"have you ever seen some crazy shit go down in real life?" i asked. she said she hadn't. and then she remembered that she once saw a guy on the bus masturbating, or else having a seizure. she couldn't tell. "because they're so similar," i said, jokingly. "i'd never seen someone have a seizure before, so i didn't know what it looked like," she said. she said that it was a while before someone else noticed, and then had him helped off the bus. "i was like, 'should i have said something?'" i told her about the accident i witnessed on broadway. the image of the lifeless man face-down in the street still haunts me.

we heard an ambulance. "now i wonder if something really did happen," she said. "probably," i said. minutes later, we saw a cop car patrolling the park. when we got closer to where we began, we noticed nothing was different. a group of white people were standing around chatting. an asian family watched while their kids played on the swings and playground. people were still having their barbecue. no cops, no ambulance, nothing out of the ordinary.

the following day, she posted a link to an article about the shooting on twitter. apparently, a "stocky black male in his 20's" had fired some rounds at a group of people celebrating a graduation at seward park. nobody was hurt, and the suspect was never found.
i'm too fly to be depressed.


in my dream, i was playing guitar and some black teenagers wanted to sing along. i started to play ne-yo's "go on girl," and they sang along. the black dude in my dream had a much better voice. we only got through the first verse, though, because that's all i know in my waking life. i woke up feeling energized, though. it was the weirdest thing. i like playing songs and singing them and having other people sing them, too, even if it's not in real life. i think i like doing that more than buying tickets to a concert, driving to the venue, finding parking, watching some boring opening band, and then waiting a long time, waiting some more, and then finally seeing the band i came to see. and they don't even sound as good as they do on record.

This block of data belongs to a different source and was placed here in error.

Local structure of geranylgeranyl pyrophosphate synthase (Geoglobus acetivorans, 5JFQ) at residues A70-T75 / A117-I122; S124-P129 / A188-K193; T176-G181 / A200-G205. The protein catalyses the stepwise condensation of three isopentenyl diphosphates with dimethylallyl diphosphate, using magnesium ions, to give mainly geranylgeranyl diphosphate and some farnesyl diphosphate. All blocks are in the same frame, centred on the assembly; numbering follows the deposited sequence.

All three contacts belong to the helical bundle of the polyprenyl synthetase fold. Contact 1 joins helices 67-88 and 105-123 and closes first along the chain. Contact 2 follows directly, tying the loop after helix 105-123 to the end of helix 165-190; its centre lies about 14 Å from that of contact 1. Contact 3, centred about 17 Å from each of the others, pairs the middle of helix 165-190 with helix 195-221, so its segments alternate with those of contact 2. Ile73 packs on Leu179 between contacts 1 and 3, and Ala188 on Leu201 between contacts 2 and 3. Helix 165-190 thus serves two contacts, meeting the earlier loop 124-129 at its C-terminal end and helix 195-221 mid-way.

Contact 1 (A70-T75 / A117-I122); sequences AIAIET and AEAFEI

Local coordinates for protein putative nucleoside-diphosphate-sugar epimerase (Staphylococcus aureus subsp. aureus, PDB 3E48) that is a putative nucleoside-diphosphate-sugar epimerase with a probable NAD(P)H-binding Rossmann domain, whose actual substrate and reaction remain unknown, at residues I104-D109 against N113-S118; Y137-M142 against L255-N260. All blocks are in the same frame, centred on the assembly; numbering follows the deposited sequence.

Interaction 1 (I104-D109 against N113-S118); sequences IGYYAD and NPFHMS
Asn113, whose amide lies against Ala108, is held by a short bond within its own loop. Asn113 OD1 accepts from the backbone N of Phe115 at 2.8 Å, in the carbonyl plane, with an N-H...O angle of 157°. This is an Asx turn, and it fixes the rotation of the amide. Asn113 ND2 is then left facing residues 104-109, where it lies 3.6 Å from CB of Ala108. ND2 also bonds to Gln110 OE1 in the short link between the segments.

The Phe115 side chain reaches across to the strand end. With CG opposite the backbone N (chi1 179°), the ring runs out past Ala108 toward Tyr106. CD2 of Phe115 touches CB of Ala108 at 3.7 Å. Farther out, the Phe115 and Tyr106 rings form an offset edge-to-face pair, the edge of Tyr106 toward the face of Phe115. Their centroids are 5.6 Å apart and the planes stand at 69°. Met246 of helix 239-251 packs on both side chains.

i went back to sleep and woke up around 10 a.m. i read for a little bit. i checked out books from the columbia city library, something i haven't done in months. i checked out unaccustomed earth, stud terkel's working: a graphic novel, i saw you..., and where the wild things are. i finished i saw you..., and i thought it was pretty good. it is a graphic novel based on real-life missed connections. i have been fascinated by missed connections for a long time. i read them when there is nothing else to read on the internet. sometimes, i wish that someone would write a missed connection for me.

after i read, i decided to go back to sleep because i had nothing else to do. i dreamed that i was on gchat. i think that i have a gchat addiction. i am on gchat right now. i know that i have a gchat addiction because i dreamed i was on gchat, and i dreamed that my friend told me to log off. i should log off from gchat. if i become more disconnected from technology, perhaps i won't feel so disconnected from reality. i have been feeling really detached and disconnected from reality more and more lately. it feels as though i haven't felt much of anything in a while now.

i went to bellevue square today because i needed more clothes. sometimes, i don't know what else to do, so i sleep or shop. it is what adbusters and all those liberal books warned me about. i think that i typically succumb as a way of rebellion. liberal hoopla never gave me any real answers or solutions. mostly, i just felt overwhelmed, paralyzed, and frustrated about my inability to do anything meaningful and just in the world. i got fed up with the self-righteousness, the repetitive and didactic rhetoric, so i just quit it. that's how i ended up at bellevue square today.